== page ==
The Question Of Identity (Flash Fiction)

Image by Michelle Raponi from Pixabay

Flash Fiction #137

“I just have one last question.” Mr. Dai says to Lulan. They are in the office of “Ivy Training Center” in Edison where Lulan works. Dai comes for help with his resume, job interview training etc.

“One of the job openings is with New Jersey state government. I heard that if I’m a Pacific Islander, it will be easier for me to get the job. Do you think I should make such a claim? I grew up in a Pacific Island nation in Southeast Asia. Also my grandmother on my father’s side was from a remote island, spoke a distinct dialect. Nobody is more of a Pacific Islander than she was. Although she died when I was little, I think I am 25% Pacific Islander, don’t you think?” Dai asks.

“I don’t even know who falls under the category of Pacific Islander. I mean we immigrants don’t understand these terminologies. We only know our immediate circle and everything else is a mystery to us. There really should be a self help book for immigrants to explain things to us, but there’s none.” Lulan says. “Look, here google says Pacific Islanders include Hawaiian, Samoan, Guamanian or Chamorro, Fijian, Tongan, or Marshallese. Was your grandmother one of these?” Lulan says.

“I don’t know. I don’t understand this–there are so many islands in the Pacific and why is it that only seven island groups are chosen by google?” Dai says.

“I have no idea. I wish you can have some proof to back up your claim. What if you get the job and the New Jersey government wants to investigate your ancestry down the road? It would be embarrassing if you can’t provide the proof.” Lulan says.

“What kind of proof do I need to provide?” Dai asks.

“I wonder if a DNA test is considered a proof. Or some tribal affiliation?” Lulan asks.

“My grandmother was from a tribe. She was forced to marry the tribal leader’s idiotic son. So she escaped with her lover on a boat. That’s how she came to the capital to look for a new life… Does this count?” Dai says.

“Well, I don’t know if that will work. It is risky.” Lulan says.

“Don’t worry.” Dai stands up, full of smile and confidence. “Tell you what, I am going to talk with my relatives back home and ask them to dig up some ancestry.”

Lulan tries to stop him, but he grabs his resume and walks towards the door in happy strides. “I am a Pacific Islander. A Pacific Islander.” He shouts when he opens the door. When he steps out, a woman and her kid come in–the mother and the son stare at Dai in amazement.

15 thoughts on “The Question Of Identity (Flash Fiction)

    1. So true. I have zero interest to know my ancestors, having seen that most of my relatives are half crazy. I sort of estimate that our genes are not really good and my ancestors were probably just as crazy.

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  1. Haha – this reminds of a holiday I had in New Zealand, where there seemed to be some anti-Chinese prejudice. The Māoris exhibited this prejudice just as much as the European New Zealanders, and you could describe them as “Pacific Islanders” I guess. The Māoris didn’t want to be described as “Asians” because of the associations of that word with the Chinese.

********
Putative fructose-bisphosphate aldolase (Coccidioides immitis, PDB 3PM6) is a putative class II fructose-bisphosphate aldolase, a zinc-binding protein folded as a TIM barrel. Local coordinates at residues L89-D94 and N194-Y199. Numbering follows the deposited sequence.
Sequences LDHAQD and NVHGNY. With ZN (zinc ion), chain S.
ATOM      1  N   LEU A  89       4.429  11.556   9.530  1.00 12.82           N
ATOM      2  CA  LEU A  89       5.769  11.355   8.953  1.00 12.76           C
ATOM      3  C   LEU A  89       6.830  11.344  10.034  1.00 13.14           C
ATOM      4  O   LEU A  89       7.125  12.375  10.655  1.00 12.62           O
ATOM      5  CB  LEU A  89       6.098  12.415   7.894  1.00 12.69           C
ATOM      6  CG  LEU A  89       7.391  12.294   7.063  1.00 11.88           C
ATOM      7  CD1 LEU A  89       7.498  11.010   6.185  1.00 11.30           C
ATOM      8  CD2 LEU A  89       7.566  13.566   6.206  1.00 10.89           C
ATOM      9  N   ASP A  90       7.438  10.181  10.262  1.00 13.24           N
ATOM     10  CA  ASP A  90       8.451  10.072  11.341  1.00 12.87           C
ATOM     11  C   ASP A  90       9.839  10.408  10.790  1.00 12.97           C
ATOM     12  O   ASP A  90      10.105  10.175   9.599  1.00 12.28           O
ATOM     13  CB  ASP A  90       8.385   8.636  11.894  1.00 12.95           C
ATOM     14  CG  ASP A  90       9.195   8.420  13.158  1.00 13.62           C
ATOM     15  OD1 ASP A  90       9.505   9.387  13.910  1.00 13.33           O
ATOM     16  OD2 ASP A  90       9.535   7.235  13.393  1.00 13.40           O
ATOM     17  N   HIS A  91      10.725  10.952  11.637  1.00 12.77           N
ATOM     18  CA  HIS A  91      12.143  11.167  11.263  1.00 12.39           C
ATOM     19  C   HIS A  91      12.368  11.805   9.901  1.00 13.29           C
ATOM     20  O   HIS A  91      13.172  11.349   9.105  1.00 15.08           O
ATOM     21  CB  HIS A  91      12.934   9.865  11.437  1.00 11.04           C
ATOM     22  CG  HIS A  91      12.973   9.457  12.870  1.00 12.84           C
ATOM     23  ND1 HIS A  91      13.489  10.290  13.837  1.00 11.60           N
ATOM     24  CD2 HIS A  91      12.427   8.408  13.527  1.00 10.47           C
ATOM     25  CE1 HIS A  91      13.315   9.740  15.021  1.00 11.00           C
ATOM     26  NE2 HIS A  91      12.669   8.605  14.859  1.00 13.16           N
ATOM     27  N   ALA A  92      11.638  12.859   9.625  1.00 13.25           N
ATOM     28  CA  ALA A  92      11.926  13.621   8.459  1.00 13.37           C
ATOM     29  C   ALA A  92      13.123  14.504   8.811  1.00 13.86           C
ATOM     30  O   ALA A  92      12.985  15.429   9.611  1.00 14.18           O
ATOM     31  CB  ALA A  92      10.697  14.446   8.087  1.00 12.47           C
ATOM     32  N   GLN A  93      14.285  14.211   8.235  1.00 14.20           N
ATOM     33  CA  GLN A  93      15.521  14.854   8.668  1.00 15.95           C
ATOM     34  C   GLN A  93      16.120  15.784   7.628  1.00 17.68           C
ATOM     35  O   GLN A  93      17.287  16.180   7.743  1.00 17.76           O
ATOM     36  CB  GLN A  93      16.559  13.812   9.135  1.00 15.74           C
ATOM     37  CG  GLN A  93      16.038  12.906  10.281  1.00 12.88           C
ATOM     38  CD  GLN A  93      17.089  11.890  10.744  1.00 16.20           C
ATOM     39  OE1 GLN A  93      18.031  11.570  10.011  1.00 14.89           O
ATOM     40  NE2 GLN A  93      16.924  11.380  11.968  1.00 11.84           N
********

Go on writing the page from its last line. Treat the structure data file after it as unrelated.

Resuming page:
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    1. Another oddity is that if you talk about “the Asian community” in the UK people will think you are talking about people of Indian and Pakistani origin. The Chinese aren’t included. They are “the Chinese community”.

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      1. I see. I mean the concept of being Asians involves so many different people, but in many parts of the world, Asians are the only category they are all put under.


    2. I heard about some stories concerning Maori and Asians. It is very much like the conflicts between minorities groups in America. Since the opportunities for minorities are slim. The old timer minorities often resent the newcomer minorities since the newcomers very often compete with old timers for limited resources available to minorities. Maori has struggled for so long and finally was able to get a foothold, but they know that the Asians are their competitors–New Zealand has a sizable Asian population, and among Asians, Chinese and Indians are the largest ethnic groups. It is very similar to the ethnic conflicts between minorities in America. I mean one hundred years ago, when the Irish and Italians were the minorities in New York City, they had similar conflicts. Still, we wish the world will be a better place and all these conflicts can be resolved or appeased or lived through …

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        1. It often happens in American politics that black and brown people ( immigrants and minorities) like me, when getting into the conservative party, become more aggressively conservative than others, as if they want to out-conserve the conservatives. As they are staying in the party they don’t belong, they are afraid that other people think they are disloyal. Thus all the ardent expression of loyalty to something they don’t really believe in. I know one local Asian politician like that and everybody thinks he is half mad.

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    1. He is from a family that pushes him for achievement in the academic and professional world. He doesn’t have the underprivileged background of a typical Pacific Islander, for whom the category is created. I don’t think he should make the claim, but I understand why he wants to make the claim.

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